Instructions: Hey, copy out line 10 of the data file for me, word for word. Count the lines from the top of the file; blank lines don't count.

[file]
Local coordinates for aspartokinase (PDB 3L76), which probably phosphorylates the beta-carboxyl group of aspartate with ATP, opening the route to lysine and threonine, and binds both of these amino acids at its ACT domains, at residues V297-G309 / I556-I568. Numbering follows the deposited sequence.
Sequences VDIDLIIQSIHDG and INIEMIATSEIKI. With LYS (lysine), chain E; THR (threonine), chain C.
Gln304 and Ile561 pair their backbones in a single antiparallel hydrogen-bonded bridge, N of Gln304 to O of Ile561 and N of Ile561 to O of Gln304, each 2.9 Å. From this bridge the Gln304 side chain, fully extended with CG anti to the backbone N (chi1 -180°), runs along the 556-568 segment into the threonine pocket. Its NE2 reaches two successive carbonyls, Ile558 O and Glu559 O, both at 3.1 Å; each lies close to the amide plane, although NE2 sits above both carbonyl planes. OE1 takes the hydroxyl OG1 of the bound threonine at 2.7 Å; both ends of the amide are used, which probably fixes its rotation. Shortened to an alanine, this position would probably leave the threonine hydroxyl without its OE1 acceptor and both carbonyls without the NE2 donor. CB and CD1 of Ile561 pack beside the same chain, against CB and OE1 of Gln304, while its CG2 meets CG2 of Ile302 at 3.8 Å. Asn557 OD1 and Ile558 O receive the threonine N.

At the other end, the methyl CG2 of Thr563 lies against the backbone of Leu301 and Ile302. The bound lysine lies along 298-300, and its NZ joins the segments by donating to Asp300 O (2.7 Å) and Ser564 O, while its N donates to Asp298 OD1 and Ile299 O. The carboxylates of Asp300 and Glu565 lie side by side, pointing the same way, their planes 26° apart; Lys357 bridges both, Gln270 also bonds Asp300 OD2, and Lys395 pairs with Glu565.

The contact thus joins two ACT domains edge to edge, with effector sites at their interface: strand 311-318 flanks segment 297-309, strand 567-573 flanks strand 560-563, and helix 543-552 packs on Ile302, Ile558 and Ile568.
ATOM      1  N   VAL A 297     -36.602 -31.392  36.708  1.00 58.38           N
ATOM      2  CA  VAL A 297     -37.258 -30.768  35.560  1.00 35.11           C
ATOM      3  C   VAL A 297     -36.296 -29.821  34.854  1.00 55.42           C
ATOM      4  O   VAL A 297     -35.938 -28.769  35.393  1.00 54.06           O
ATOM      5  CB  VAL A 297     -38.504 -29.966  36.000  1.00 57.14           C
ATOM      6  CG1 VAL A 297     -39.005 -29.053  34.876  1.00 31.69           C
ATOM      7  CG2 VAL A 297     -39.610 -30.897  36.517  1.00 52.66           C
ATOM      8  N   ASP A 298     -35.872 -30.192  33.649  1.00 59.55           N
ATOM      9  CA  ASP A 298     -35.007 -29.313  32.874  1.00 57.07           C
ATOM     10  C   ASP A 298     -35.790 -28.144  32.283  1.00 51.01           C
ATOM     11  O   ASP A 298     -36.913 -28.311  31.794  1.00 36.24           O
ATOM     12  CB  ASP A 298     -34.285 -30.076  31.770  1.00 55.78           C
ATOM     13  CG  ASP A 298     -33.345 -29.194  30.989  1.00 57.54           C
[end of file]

ATOM      5  CB  VAL A 297     -38.504 -29.966  36.000  1.00 57.14           C